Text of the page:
Fairness Doctrine Dead And Buried, Some Foresee New Enemies Of Political Dissidence
August 24, 2011 by Sam Rolley
The Federal Communications Commission (FCC) announced on Monday that it would bring an official end to 83 regulations the organization now considers obsolete. One of the more famous provisions to be cut from the FCC’s regulatory books is the Fairness Doctrine, which has not been enforced for nearly two decades but remains in FCC rules.
The Fairness Doctrine became law in 1949, and was a means by which the FCC could ensure that the opinions of mainstream political ideologies received equal play on public airwaves. As more room became available on the airwaves over the years, the FCC was encouraged to re-investigate the language of the doctrine, which many opponents considered an attack on the basic rights of free speech. Many people believed the law was used more than once to stifle pointed political and social commentary citing such events as the 1969 Supreme Court ruling in Red Lion v. FCC, when a conservative broadcasting network was told it must offer free and equal airtime to a news reporter with contrary views.
During the Reagan era, the FCC — understanding that public airwaves were then accessible to thousands of stations — found that the rule, “actually inhibits the presentation of controversial issues of public importance” and no longer enforced the regulation.
Current FCC chairman Julius Genachowski said on Monday: “The Fairness Doctrine holds the potential to chill free speech and the free flow of ideas and was properly abandoned over two decades ago. I am pleased we are removing these and other obsolete rules from our books.”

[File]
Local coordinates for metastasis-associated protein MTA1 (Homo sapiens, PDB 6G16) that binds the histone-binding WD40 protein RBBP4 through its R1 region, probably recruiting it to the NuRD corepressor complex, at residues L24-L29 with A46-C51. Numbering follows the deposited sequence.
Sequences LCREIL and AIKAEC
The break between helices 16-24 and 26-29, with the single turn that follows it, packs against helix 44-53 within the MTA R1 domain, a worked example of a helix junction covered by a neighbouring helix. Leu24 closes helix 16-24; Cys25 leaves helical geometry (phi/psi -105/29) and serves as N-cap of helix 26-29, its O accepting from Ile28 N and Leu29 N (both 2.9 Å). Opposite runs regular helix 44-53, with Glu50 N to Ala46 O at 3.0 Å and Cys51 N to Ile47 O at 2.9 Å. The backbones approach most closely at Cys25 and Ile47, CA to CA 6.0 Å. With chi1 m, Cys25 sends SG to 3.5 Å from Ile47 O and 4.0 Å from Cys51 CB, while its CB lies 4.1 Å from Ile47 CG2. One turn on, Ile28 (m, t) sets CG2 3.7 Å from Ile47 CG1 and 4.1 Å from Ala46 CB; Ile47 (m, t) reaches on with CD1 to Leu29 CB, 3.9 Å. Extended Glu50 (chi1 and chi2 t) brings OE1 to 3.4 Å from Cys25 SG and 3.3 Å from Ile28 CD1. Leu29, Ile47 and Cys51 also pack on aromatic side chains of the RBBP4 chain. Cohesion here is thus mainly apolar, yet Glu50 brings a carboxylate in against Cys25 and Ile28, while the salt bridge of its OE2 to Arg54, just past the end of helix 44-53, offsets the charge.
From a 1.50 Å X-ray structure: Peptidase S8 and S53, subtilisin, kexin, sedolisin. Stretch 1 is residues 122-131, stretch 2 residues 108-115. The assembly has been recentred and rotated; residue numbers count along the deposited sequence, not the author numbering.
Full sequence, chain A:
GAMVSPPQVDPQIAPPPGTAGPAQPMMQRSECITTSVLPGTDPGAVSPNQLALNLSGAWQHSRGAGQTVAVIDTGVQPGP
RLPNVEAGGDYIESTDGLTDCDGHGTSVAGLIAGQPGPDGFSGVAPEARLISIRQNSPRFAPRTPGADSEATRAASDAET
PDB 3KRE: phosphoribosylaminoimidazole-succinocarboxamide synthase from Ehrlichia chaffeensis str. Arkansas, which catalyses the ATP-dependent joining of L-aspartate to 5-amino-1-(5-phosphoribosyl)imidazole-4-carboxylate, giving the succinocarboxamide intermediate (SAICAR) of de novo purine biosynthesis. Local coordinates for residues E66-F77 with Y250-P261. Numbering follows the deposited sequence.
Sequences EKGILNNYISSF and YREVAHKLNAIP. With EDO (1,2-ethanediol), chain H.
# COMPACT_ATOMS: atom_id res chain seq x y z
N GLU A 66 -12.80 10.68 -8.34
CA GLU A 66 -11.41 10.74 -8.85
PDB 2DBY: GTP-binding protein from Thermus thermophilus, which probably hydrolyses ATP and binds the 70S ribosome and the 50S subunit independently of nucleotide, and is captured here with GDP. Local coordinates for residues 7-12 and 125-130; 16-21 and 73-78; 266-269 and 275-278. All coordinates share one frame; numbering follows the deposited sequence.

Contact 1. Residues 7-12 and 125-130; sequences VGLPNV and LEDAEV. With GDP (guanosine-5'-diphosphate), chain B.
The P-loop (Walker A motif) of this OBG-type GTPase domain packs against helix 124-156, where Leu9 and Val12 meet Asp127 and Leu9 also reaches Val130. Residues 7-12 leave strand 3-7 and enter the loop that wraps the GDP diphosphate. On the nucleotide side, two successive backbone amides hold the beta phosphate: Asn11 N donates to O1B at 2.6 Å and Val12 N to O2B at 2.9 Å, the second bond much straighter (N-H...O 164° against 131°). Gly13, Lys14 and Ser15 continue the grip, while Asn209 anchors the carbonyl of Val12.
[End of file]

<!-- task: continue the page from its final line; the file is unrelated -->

Though the doctrine and the other 82 obsolete rules have been and will remain dead, Fox News reported earlier this month that some people still worry of other measures the FCC could be taking at the expense of free speech by enforcing “localism,” a principal that would ensure that local stations serve their communities.
“The government would be compiling data as to what kind of content you were airing and whether the government thought that was appropriate content,” said Robert McDowell, an FCC commissioner in a Fox interview. “It could be political speech; it could be shows on baking or gardening. But we don’t know where the government is headed.”
Many free speech advocates have turned their attention from concerns about 1st Amendment violations in traditional broadcasting to focus on issues with newer forms of mass communication recently. Following riots in England earlier this month and social disturbances in San Francisco (both instances in which governments tested measures of stifling communications through cellphone service and social networking websites), new questions have surfaced.
A bill that would give government the right to shut down portions of the Web in the name of national security, dubbed by many as “the kill switch,” was proposed by Senator Joseph Lieberman (I-Conn.) last year. Many people remain concerned that the U.S. will inch toward total governance of the Internet and other mass communication media through small measures in legislation like Lieberman’s.